Remembering the Armenian Genocide

A statue in Detroit, Michigan, erected in memory of Gomidas Vartabas and the victims of the Armenian Genocide, via Wikipedia.

This blog, sometimes, is about elections. Candidates in elections behave differently than men and women serving as representatives or senators or governors or presidents. They say different things. They emphasize different things. It's a very real part of the political process, whether those differences are good or bad, whether those differences are right or wrong.

It is one thing when presidential candidates have promised, or currently promise, to recognize the Armenian Genocide. And not with recognition of a "tragedy," or of "terrible events." But of using that word, "genocide."

The word "genocide" obviously evokes serious reactions. The Holocaust is probably the first that comes to mind. Poll most Americans about another genocide, and you might find a few scattered responses about Rwanda, Bosnia, or Cambodia.

But few Americans would call to mind the Armenian genocide. It began in 1915, one hundred years ago, in the middle of the Great War. More than a million Armenians were killed. Indeed, the word "genocide" was coined in 1944 in the midst of World War II, but it arose upon reflection of the history of such killings, for Adolf Hitler was not the first--the Armenians had been sought out before that. It was striking when I first read of it at some point in college--I had been completely unaware of it. (I've have a deep interest in the history of World War I ever since.) The Armenian Genocide is not widely taught. In many places, it is essentially forgotten.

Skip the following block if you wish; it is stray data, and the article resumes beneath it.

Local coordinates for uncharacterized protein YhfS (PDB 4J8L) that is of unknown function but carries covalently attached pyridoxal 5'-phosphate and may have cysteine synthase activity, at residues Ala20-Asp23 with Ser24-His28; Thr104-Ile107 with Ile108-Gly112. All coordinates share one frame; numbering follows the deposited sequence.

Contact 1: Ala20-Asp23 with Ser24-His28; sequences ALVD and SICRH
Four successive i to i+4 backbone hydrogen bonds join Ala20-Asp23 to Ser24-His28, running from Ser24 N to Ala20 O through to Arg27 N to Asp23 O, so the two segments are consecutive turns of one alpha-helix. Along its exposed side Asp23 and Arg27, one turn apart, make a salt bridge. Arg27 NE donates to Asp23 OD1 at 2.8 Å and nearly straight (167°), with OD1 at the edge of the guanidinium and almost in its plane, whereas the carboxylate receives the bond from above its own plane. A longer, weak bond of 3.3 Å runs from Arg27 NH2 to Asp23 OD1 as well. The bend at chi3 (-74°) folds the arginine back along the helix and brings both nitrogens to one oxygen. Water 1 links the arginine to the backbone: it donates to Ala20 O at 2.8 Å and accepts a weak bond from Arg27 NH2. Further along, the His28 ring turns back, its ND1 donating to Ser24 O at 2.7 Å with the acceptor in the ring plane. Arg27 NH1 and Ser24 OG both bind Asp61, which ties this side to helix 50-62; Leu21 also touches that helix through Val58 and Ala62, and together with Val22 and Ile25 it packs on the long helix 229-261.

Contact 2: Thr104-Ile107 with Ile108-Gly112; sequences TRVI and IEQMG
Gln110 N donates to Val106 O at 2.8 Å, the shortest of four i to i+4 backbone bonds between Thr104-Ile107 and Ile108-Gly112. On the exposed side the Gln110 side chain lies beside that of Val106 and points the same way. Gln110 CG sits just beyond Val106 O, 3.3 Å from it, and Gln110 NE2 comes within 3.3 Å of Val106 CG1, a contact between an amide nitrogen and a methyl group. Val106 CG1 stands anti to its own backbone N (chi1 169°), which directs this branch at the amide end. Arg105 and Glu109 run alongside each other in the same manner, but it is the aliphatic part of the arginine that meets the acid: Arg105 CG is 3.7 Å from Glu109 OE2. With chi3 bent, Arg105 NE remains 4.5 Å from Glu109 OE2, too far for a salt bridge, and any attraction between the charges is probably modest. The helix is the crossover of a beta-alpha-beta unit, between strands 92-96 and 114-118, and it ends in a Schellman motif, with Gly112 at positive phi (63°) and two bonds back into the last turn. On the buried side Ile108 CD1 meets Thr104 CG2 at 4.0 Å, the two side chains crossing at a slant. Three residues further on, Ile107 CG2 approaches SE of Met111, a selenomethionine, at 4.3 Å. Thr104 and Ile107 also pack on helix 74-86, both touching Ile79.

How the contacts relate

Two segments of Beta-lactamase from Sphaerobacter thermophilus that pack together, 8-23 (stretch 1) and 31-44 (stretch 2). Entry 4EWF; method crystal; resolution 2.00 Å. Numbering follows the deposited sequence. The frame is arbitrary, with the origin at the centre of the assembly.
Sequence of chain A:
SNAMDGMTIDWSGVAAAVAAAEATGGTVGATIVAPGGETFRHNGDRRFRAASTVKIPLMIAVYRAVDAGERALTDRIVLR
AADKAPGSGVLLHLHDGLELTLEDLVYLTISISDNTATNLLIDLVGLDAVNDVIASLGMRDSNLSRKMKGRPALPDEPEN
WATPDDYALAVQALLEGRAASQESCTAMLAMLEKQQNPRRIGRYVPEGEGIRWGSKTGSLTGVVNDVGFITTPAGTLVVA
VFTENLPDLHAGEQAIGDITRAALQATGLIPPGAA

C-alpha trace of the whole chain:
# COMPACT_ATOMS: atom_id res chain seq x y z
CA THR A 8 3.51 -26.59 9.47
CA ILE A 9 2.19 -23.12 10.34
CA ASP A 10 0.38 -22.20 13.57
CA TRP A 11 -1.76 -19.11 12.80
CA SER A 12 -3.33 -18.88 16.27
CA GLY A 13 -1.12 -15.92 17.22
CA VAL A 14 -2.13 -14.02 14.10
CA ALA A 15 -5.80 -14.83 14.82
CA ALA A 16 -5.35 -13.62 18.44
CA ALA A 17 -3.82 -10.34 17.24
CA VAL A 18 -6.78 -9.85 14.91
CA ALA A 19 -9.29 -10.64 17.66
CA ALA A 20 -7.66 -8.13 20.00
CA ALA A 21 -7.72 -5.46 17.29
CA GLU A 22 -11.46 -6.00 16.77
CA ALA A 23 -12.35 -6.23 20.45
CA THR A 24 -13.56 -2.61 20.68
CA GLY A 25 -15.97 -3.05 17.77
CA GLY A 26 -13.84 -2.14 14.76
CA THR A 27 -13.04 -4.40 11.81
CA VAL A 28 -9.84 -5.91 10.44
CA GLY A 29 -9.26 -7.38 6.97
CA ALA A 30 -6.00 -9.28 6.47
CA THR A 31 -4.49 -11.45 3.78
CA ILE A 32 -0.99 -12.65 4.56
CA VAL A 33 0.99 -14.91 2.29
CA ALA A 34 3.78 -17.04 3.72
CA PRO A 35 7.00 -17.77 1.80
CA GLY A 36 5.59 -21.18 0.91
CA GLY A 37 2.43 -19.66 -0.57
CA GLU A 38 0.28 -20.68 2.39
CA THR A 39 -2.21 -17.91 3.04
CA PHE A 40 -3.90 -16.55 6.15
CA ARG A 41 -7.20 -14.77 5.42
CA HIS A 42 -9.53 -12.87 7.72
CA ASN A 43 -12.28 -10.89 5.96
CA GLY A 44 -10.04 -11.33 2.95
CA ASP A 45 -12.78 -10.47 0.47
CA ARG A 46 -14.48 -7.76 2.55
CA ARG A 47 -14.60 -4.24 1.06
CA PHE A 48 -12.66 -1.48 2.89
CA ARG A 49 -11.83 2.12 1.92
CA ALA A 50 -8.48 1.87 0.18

But politicians behave differently as candidates than they do as elected officials. Both Presidents George W. Bush and Barack Obama promised as candidates to recognize the Armenian Genocide, and both refused to do so when they took office. The office changes behavior--there is fear of offending American allies with the word "genocide," and politicians behave differently. But it is perhaps that very power of the office that should be used to call Americans, and the world, to recognize and acknowledge and reflect upon that genocide, that historical fact, that truth that some would deny in the hope that all would forget.

April 24, 2015 marks the one hundred year commemoration of the Armenian Genocide. Pepperdine Law has an active and engaging Armenian Law Students Association, which commemorated the event this month through some moving tributes. Many others around the world will also remember that genocide. I close, then, with the right words from President Ronald Reagan's proclamation, April 22, 1981:

"Like the genocide of the Armenians before it, and the genocide of the Cambodians which followed it -- and like too many other such persecutions of too many other peoples -- the lessons of the Holocaust must never be forgotten."